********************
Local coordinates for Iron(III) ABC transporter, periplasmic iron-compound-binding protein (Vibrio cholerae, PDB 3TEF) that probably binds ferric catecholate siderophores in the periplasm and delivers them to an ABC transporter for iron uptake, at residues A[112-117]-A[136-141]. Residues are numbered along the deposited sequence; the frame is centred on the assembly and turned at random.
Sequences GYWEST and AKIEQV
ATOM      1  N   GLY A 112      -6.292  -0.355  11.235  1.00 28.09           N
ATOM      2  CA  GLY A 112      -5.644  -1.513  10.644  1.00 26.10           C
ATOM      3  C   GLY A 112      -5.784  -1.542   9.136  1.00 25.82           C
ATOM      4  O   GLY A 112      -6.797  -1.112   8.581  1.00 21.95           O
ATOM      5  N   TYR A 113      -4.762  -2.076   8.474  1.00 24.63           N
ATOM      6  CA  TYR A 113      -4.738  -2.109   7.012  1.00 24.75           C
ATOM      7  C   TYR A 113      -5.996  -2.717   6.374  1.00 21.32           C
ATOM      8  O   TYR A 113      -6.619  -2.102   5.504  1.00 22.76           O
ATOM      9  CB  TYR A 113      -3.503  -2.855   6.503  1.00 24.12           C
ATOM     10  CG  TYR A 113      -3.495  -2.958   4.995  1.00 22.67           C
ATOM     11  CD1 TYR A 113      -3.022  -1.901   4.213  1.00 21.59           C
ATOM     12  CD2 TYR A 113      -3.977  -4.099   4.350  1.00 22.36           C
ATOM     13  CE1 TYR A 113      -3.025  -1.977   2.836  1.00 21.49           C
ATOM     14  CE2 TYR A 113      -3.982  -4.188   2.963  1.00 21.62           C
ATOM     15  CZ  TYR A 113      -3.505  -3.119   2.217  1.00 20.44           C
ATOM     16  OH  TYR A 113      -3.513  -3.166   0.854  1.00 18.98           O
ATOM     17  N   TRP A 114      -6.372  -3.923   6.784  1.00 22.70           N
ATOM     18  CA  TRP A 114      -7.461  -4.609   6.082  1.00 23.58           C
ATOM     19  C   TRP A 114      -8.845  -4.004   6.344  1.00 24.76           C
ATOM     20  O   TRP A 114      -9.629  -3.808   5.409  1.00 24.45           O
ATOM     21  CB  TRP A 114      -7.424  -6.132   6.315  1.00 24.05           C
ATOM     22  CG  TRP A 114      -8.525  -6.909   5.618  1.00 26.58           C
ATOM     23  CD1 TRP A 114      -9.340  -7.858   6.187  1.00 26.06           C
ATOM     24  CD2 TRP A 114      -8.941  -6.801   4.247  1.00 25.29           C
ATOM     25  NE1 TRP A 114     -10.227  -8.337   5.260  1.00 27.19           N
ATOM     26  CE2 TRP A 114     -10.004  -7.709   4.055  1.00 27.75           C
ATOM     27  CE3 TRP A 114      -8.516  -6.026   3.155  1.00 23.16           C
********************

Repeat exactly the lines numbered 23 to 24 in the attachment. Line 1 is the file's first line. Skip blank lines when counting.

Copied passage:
ATOM     21  CB  TRP A 114      -7.424  -6.132   6.315  1.00 24.05           C
ATOM     22  CG  TRP A 114      -8.525  -6.909   5.618  1.00 26.58           C